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Deceptionby Lady Grace Cavendish
The Twenty-third Day of November, in the Year of Our Lord 1569
The Queen's Presence Chamber--after breakfast
I have a new daybooke and I cannot wait to begin writing in it! I am determined to keep this book neat
and tidy with my best lettering throughout--and not make it look as if a drunken spider has crawled over
I am seated on a cushion with the other Maids of Honour in the Queen's Presence Chamber awaiting Her
Majesty's arrival. She is busy with matters of state. We have a huge fire, for it has been mightily cold this
last week. Indeed, the river Thames itself has frozen! The ice is thick enough to walk on and everyone is
talking about the Frost Fair that has been set up on the frozen water near the landing steps to the Inns
of Court. It is so exciting! We hope to visit today, when Her Majesty has finally finished with boring state
Outside, the ice and frost look very inviting, but inside it is gloomy and we have much need of candles.
The other Maids are working at their embroidery and Mrs. Champernowne, Mistress of the Maids, is
scowling at me for not doing the same. She looks ready to pounce the instant I make the tiniest ink blot
upon my kirtle. But she dare not chide me too much, as Her Majesty herself gave me this daybooke and
my fine quills and ink bottle. Ha, ha, Mrs. Champernowne!
The Queen is my favourite person in the whole world. She has taken me under her wing and often shows
me great kindness, because--
* * *
Hell's teeth! I have nearly spoiled my book already. I had to duck from a flying cushion. It would seem that
the matters of state did not go well, for the Queen has just burst in and is now roaring round the
chamber like a baited bear.
I'm not sure I should compare Her Majesty to a bear--baited or otherwise. However, this daybooke is for
my eyes alone, so I don't think I shall have my head cut off! Besides, as I was about to write before the
cushion interrupted me, I am a favourite with Her Majesty the Queen (except when she throws things).
She has never forgotten that my dear mother, God rest her soul, died saving her life last year. My mother
was Her Majesty's close companion, and the Queen was almost as sad as I was when she died. So she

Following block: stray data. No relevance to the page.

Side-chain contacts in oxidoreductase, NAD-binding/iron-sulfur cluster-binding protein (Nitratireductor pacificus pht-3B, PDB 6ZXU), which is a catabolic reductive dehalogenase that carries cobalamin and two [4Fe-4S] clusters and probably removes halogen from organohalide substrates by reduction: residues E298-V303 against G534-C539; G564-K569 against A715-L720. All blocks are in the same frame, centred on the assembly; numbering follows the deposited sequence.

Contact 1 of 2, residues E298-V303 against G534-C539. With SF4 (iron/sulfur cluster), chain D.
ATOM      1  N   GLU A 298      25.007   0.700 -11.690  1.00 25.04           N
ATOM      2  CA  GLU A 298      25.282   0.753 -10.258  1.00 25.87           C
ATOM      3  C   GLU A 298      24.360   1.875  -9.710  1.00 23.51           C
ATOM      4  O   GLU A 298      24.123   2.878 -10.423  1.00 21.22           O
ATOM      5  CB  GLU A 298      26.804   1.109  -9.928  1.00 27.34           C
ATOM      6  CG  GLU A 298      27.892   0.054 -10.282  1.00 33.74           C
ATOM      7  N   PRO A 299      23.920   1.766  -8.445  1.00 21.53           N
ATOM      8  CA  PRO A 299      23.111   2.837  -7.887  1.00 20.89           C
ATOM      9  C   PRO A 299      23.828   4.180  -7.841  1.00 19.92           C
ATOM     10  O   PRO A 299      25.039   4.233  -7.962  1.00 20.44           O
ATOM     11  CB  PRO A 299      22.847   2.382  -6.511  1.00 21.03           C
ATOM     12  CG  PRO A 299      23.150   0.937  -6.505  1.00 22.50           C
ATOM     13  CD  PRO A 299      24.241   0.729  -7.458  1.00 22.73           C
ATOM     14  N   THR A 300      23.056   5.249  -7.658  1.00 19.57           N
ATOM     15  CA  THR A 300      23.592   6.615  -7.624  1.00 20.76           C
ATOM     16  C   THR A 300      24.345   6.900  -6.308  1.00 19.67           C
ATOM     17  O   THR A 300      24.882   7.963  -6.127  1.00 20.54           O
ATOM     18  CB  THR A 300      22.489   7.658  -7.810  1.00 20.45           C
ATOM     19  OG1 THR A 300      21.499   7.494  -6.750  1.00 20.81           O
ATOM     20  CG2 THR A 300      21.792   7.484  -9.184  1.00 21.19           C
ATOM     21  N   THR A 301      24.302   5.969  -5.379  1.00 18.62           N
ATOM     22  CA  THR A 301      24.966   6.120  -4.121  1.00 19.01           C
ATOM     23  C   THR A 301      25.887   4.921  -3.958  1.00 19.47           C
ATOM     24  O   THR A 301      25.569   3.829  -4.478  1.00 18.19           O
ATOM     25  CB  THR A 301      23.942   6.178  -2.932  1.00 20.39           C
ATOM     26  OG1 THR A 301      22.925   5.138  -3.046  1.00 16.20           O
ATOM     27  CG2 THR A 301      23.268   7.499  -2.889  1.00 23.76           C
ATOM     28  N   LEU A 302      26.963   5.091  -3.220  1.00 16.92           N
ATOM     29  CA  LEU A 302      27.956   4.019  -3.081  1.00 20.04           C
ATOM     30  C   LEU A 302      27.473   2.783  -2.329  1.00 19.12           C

made me a Maid of Honour, though I was only twelve, and vowed to protect me always. And now I am
also Her Majesty's secret Lady Pursuivant. If she should cut off my head, who would then pursue all
wrongdoers who trouble the Queen's peace?
Oh, dear, Her Majesty is glaring our way. I shall put my daybooke away for a while before some accident
Later this Day, still in the Queen's Presence Chamber
The royal storm has now abated--but it was most exciting while it lasted.
Her Majesty paced up and down, flapping a letter she'd just received, looking as if she would breathe fire
on the poor messenger, who cowered in the doorway waiting for an answer.
"What do you think is in that letter?" Lady Sarah whispered.
"Mayhap there is another problem with the new coin Her Majesty is having minted," Mary Shelton
suggested as she laid down the bonnet she is embroidering for her new niece.
"What problems are those?" asked Lady Jane, wide-eyed.
I was surprised that Lady Jane could have missed the tantrums and countless changes of mind the Queen
had had. It had taken Her Majesty months to choose a design that pleased her. Mr. Anthony, her
engraver, was up to the palace with new designs almost every day.
We were all greatly relieved when Her Majesty finally declared that the pattern of a griffin rampant would
adorn the new, pure silver coin. Her Majesty told me once that she thinks the griffin to be the epitome of
nobility, with its head of an eagle and its body of a lion. I think it looks a bit ugly, but I wouldn't tell the
Lady Sarah sniffed and shook her coppery locks. "Your ears are stoppered unless people are talking
about you," she told Lady Jane.
There is not much love lost between Lady Sarah Bartelmy and Lady Jane Coningsby. They each consider
themselves the most beautiful of the Maids, and it leads to a good deal of bickering. They both want to
make good marriages, and they see themselves as rivals for the favours of the young gentlemen of the
Court. I myself have no time for such silliness.
"How dare you! You foolish flax-wench!" spluttered Lady Jane.
"But I thought the problems with the coin had all been settled," said Penelope Knollys.
"Silence!" bellowed the Queen from the other end of the chamber. "May I not have a second's peace to
think?" And she looked about her for another missile to throw.
We ducked our heads down and busied ourselves with our work.
As there was nothing within reach, the Queen went on with her pacing. She always looks particularly
impressive when she's angry, with her flame-red hair and her flashing eyes. Her white silk gown swished
as she marched and her pearl ropes rattled with every step. Even the gold embroidery on her gown
seemed to flash in temper.
She wrestled with the letter as if about to tear it into shreds. "I cannot believe it," she said through
clenched teeth. "Finally, all is well with the design of my new coin, and now Sir Edward Latimer dares to
write me from the Royal Mint that there is not enough silver there to mint it! By heaven, they shall find
silver quick enough when they hear of my wrath!"
There was a whimper from the doorway and I thought the messenger was going to faint.
From the Hardcover edition.Copyright © 2005 by Lady Grace Cavendish
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